My Linux machine is having issues with faulty RAM. I ran PCMemTest-64, and I determined the following patterns: enter image description here

Now, I have stock Ubuntu which doesn't seem to have the BadRAM patch, and I'm a bit nervous about compiling Linux from scratch. So I'm wondering if there is an easy way to disable these fault RAM addresses using existing tools in GRUB and Linux, for example using the memmap kernel parameter. I'm happy to lose a bit of RAM other than the faulty addresses (in the order of kilobytes and not gigabytes ideally) to take this shortcut.

Some versions:

  • Linux 5.19.0-32
  • Grub 2.06
  • Ubuntu 22.04

What should I do?

  • You can also try your luck with memtest=17 kernel parameter (check dmesg for early_memtest ff.) Commented Mar 24, 2023 at 11:55
  • I tried that, but it seems that memtest is not part of the default kernel?
    – Migwell
    Commented Mar 24, 2023 at 11:57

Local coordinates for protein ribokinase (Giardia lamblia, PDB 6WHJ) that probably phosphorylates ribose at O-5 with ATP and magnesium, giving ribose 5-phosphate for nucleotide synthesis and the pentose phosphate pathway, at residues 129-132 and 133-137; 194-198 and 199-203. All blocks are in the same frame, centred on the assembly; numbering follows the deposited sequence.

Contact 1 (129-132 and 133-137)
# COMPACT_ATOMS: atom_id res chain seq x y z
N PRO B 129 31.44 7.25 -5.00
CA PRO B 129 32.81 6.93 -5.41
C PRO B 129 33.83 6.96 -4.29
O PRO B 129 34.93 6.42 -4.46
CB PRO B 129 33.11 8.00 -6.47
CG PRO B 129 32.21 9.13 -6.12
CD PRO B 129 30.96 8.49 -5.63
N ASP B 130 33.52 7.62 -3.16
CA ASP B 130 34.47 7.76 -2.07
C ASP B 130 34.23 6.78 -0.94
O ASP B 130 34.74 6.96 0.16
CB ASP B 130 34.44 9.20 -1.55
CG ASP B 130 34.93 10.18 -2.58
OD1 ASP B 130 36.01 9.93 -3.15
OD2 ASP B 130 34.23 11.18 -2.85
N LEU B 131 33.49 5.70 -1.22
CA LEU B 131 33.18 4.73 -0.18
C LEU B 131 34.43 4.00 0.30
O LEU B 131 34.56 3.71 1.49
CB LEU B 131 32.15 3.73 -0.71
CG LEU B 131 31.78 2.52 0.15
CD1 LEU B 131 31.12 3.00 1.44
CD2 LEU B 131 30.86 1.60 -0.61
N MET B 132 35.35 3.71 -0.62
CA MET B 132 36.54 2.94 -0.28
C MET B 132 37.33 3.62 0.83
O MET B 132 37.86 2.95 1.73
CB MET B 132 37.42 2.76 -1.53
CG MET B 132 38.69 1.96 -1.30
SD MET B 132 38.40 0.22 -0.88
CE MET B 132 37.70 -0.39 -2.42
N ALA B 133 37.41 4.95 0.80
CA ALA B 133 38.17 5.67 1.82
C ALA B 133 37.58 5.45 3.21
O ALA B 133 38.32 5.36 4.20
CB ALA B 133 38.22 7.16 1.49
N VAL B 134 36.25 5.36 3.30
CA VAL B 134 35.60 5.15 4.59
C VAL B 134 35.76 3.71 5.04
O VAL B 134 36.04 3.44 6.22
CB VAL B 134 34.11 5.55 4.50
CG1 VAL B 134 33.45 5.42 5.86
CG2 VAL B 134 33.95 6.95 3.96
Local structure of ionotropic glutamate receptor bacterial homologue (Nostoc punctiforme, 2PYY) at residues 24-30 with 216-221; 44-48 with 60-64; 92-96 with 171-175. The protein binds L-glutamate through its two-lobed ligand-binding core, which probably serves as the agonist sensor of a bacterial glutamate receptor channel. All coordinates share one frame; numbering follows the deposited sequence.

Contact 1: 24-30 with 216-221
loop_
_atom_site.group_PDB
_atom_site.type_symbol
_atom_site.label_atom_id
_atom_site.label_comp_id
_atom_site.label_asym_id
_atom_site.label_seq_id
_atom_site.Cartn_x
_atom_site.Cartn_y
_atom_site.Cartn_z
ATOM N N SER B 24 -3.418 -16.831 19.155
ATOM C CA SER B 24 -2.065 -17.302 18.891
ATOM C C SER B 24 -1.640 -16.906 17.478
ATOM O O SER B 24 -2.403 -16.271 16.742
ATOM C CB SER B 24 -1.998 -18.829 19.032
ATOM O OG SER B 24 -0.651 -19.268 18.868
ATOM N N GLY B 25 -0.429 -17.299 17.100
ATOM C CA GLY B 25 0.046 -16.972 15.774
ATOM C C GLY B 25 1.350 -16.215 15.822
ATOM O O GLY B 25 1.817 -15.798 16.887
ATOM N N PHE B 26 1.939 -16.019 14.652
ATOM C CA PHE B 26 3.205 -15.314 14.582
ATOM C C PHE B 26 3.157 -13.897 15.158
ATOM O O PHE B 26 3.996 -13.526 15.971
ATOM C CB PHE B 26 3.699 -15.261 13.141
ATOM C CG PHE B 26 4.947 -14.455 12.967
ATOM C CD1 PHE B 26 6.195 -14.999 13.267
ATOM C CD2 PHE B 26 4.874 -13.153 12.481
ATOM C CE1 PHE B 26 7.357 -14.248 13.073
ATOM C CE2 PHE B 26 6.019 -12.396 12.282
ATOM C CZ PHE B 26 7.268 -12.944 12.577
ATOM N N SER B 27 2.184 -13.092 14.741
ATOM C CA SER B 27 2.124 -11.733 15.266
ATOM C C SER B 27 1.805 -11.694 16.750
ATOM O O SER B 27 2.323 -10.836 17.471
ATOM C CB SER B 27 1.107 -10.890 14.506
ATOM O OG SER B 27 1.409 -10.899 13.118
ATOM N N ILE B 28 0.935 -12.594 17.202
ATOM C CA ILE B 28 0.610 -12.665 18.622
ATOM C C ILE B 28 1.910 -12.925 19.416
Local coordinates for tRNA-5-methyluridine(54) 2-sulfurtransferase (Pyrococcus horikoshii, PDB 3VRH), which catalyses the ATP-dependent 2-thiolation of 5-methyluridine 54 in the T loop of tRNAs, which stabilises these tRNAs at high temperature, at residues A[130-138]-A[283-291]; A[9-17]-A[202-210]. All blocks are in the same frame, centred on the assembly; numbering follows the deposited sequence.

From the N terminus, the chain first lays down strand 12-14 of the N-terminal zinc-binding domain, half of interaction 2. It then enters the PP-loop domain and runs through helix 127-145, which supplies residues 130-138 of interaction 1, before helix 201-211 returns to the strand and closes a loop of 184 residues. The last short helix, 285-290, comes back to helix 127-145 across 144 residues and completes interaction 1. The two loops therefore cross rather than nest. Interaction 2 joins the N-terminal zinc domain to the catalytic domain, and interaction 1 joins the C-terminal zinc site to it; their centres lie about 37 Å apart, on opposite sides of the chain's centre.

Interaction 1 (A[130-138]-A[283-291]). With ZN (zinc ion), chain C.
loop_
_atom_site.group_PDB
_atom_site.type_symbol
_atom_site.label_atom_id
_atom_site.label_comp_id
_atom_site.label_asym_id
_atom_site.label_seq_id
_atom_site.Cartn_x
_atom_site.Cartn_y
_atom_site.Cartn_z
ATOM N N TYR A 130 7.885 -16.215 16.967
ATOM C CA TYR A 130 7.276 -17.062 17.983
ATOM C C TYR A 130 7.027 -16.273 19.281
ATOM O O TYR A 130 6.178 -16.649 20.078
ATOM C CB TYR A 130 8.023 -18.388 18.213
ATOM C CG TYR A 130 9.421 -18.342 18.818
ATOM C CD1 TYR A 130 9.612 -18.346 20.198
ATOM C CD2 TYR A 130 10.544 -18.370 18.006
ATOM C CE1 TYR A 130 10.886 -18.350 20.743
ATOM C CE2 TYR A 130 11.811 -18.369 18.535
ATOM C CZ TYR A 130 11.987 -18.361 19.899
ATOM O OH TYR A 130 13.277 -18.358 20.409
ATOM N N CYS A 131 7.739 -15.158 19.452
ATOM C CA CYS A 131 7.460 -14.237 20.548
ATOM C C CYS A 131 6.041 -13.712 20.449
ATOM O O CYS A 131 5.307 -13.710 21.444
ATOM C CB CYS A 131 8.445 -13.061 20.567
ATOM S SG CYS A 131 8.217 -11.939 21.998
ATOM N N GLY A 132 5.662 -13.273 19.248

• 1
    Hmmm, it worked on the 22.04 Live CD. But yes, it only works with CONFIG_MEMTEST=y in kernel. Commented Mar 24, 2023 at 11:58

1 Answer 1


Something like memmap=1M!2399M will reserve a slice of memory from 0x95f00000 to 0x95ffffff and should do the job. We can surely be finer with the K unit : memmap=32K!2457344K (from 0x95fc0000 to 0x95fc7fff).

You can verify the reservation with the command dmesg | grep user. Something like :

[    0.000000] user: [mem 0x0000000100000000-0x00000003ffffffff] persistent (type 12)

Should be displayed (the actual values should reflect the range you have shown). See https://docs.pmem.io/persistent-memory/getting-started-guide/creating-development-environments/linux-environments/linux-memmap

You can also see badram kernel parameter not working?

  • It shows [ 0.000000] user: [mem 0x0000000095f00000-0x0000000095ffffff] persistent (type 12) which seems to indicate it was successful. Thanks! Also for future reference I had to add the memmap flag to GRUB_CMDLINE_LINUX_DEFAULT= in /etc/default/grub, and then run sudo update-grub.
    – Migwell
    Commented Mar 24, 2023 at 12:20
  • 3
    Also a useful way to get these numbers from the memory addresses is just to convert from hex to decimal using python: python -c 'print(f"Start: {int(0x95fc0000 / 1024)}K")' and python -c 'print(f"Length: {int((0x95fd0000 - 0x95fc0000) / 1024)}K")'.
    – Migwell
    Commented Mar 24, 2023 at 12:28

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